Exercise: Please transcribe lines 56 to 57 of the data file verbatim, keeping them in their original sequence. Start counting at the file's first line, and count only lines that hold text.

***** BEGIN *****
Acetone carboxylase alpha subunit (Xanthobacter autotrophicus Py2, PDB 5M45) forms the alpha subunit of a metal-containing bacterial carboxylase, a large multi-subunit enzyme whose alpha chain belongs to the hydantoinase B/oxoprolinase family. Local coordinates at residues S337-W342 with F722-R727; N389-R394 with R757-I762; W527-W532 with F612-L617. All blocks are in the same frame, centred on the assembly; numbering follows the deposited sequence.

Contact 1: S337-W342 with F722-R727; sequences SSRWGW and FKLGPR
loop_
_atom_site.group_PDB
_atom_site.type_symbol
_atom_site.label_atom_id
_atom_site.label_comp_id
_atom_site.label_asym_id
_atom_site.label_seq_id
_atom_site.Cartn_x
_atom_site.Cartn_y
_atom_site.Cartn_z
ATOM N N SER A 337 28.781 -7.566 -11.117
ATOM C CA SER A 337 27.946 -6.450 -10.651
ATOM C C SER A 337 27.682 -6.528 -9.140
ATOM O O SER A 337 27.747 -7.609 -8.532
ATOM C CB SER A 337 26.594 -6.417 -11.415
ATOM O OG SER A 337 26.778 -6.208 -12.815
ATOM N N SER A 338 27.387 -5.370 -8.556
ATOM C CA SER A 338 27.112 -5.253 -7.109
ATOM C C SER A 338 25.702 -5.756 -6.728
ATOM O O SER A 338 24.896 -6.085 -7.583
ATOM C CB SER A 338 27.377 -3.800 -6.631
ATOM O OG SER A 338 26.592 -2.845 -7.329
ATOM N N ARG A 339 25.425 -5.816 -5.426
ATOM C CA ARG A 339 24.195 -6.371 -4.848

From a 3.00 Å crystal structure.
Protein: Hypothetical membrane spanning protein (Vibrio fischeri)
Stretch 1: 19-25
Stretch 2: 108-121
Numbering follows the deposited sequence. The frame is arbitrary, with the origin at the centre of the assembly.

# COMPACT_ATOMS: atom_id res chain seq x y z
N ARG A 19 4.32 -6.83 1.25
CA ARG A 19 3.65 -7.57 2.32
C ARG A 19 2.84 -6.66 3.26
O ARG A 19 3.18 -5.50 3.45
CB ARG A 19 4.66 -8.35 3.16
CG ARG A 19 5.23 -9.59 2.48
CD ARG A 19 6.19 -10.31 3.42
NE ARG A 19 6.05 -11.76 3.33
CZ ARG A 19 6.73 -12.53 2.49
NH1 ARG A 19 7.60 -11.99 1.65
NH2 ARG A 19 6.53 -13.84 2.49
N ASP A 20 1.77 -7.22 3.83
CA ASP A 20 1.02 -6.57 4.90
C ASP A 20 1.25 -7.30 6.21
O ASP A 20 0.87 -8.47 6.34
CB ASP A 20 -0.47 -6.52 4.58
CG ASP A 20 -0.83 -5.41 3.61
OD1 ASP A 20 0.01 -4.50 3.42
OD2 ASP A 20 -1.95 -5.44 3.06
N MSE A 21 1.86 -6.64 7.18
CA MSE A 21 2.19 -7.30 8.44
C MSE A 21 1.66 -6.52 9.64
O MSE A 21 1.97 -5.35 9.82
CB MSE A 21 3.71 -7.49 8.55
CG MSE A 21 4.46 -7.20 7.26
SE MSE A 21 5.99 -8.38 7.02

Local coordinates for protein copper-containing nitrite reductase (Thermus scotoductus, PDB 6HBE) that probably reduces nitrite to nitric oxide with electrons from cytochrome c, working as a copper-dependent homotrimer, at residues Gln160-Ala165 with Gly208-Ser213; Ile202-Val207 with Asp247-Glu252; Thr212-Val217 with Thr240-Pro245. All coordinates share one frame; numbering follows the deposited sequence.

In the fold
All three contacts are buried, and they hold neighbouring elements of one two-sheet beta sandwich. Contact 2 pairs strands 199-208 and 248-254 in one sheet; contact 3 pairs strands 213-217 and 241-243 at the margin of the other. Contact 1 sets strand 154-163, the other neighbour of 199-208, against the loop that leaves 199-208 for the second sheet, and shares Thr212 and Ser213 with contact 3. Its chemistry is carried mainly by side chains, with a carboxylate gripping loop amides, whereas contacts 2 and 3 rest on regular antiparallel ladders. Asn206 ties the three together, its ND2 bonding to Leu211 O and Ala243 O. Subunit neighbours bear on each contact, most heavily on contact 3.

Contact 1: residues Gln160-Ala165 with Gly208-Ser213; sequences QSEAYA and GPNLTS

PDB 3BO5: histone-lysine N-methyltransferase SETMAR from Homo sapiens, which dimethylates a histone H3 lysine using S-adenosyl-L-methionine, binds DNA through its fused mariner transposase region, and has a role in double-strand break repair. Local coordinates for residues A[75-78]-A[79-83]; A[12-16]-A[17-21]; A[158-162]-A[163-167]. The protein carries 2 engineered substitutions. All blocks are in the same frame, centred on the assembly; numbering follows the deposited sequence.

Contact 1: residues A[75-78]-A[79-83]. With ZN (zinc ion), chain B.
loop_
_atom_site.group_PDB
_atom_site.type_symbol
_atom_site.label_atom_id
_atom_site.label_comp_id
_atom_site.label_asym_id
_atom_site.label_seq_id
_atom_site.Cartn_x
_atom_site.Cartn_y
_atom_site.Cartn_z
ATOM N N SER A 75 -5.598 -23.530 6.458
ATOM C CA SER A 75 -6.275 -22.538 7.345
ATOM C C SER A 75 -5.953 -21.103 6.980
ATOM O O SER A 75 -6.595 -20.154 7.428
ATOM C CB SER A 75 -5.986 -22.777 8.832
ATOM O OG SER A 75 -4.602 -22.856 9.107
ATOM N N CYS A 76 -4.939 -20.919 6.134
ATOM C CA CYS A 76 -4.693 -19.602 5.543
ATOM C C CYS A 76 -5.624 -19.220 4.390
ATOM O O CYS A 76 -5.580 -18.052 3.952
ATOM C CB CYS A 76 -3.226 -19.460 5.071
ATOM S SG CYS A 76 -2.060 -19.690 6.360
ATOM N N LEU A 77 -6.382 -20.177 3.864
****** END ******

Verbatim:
CB MSE A 21 3.71 -7.49 8.55
CG MSE A 21 4.46 -7.20 7.26